The people who like my website are undoubtedly going to be very happy today. There’s nothing like looking at someone else’s construction drawings to put a person in a good mood.
That’s right – it’s time for the tenth “Bob is going to publish the construction drawings on his playhouse for free” post. This year, the theme for my playhouse is ‘The Grasshopper Playhouse’ – with the inspiration for my playhouse being based on the grasshopper houses that are popular in several parts of China where some people like to keep their pet grasshoppers … more times than not people have pet crickets, but I like the name ‘Grasshopper’ better and I’m the boss.
So here you go – as promised and for free …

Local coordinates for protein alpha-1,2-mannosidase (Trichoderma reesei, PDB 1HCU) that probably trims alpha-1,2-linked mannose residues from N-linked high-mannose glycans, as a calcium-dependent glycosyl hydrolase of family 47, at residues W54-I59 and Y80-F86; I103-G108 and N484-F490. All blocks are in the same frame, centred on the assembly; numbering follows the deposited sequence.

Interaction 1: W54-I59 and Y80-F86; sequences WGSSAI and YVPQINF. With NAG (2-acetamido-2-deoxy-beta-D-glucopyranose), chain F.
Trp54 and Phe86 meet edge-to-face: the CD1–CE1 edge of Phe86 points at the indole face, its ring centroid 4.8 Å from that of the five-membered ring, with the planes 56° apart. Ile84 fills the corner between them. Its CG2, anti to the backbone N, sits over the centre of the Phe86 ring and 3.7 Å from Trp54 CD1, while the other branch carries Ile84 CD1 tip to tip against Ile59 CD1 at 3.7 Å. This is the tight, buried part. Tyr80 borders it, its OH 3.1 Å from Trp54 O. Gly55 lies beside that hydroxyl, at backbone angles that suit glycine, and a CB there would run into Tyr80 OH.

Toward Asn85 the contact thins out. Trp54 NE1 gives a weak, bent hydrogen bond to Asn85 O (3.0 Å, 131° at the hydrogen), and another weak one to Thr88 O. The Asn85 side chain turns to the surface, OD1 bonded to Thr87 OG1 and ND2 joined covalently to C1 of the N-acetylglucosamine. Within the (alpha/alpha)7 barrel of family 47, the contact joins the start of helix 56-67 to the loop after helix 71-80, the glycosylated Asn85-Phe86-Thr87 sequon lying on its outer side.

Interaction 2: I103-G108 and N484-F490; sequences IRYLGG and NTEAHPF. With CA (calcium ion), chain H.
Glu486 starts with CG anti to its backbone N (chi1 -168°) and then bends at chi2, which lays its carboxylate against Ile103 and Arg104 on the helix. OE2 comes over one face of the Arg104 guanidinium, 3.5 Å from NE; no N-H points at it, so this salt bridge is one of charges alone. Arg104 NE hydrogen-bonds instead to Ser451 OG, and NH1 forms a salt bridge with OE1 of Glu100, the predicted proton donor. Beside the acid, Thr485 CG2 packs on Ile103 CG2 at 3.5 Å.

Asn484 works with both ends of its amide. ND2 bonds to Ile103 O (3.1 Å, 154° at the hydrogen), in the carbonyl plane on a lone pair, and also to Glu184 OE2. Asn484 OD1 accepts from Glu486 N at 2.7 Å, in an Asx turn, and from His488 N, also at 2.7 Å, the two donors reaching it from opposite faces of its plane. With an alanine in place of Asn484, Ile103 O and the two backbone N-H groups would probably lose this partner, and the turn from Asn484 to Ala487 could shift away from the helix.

I am trying something a bit different this year. I didn’t actually prepare these drawings myself (gasp!!) The playhouse competition schedule is condensed this year and with all the traveling I’ve been doing for work, I turned to one of my employees to prepare them for me – Landon Williams. I had already worked out how this playhouse would come together as I designed it in SketchUp. Since I have to present my design before all the playhouse design competition entries come in, I have turned to working everything out in SketchUp because it saves me the step of working through all the nuances of my design and preparing graphics for my post. When I was done, I just exported the model out and emailed it to Landon to start inputting the information into Revit.
While the process was much easier for me, I didn’t really make it that easy on Landon. I still have my typical issues with drafting graphics and he and I went around a few times to get things the way I like. I was working up in Wisconsin and Landon emailed me a pdf of the completed drawings for review with the following text: